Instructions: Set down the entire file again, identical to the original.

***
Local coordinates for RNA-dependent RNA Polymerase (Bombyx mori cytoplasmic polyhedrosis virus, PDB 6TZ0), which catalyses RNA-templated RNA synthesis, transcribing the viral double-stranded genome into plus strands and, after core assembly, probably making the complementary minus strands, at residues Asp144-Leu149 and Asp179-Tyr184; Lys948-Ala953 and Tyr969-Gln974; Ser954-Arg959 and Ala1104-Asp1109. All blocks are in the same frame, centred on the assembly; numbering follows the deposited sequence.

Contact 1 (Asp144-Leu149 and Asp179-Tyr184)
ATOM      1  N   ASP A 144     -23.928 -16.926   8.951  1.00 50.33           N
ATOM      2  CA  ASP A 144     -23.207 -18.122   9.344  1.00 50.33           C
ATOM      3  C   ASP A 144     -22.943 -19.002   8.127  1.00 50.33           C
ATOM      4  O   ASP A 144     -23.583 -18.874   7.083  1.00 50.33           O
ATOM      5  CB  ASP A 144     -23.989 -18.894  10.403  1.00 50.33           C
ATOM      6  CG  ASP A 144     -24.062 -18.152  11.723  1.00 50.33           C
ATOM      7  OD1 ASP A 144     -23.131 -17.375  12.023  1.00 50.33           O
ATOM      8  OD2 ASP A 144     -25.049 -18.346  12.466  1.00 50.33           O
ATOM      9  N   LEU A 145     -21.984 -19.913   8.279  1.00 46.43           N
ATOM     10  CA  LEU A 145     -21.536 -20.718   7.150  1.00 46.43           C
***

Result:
Local coordinates for RNA-dependent RNA Polymerase (Bombyx mori cytoplasmic polyhedrosis virus, PDB 6TZ0), which catalyses RNA-templated RNA synthesis, transcribing the viral double-stranded genome into plus strands and, after core assembly, probably making the complementary minus strands, at residues Asp144-Leu149 and Asp179-Tyr184; Lys948-Ala953 and Tyr969-Gln974; Ser954-Arg959 and Ala1104-Asp1109. All blocks are in the same frame, centred on the assembly; numbering follows the deposited sequence.

Contact 1 (Asp144-Leu149 and Asp179-Tyr184)
ATOM      1  N   ASP A 144     -23.928 -16.926   8.951  1.00 50.33           N
ATOM      2  CA  ASP A 144     -23.207 -18.122   9.344  1.00 50.33           C
ATOM      3  C   ASP A 144     -22.943 -19.002   8.127  1.00 50.33           C
ATOM      4  O   ASP A 144     -23.583 -18.874   7.083  1.00 50.33           O
ATOM      5  CB  ASP A 144     -23.989 -18.894  10.403  1.00 50.33           C
ATOM      6  CG  ASP A 144     -24.062 -18.152  11.723  1.00 50.33           C
ATOM      7  OD1 ASP A 144     -23.131 -17.375  12.023  1.00 50.33           O
ATOM      8  OD2 ASP A 144     -25.049 -18.346  12.466  1.00 50.33           O
ATOM      9  N   LEU A 145     -21.984 -19.913   8.279  1.00 46.43           N
ATOM     10  CA  LEU A 145     -21.536 -20.718   7.150  1.00 46.43           C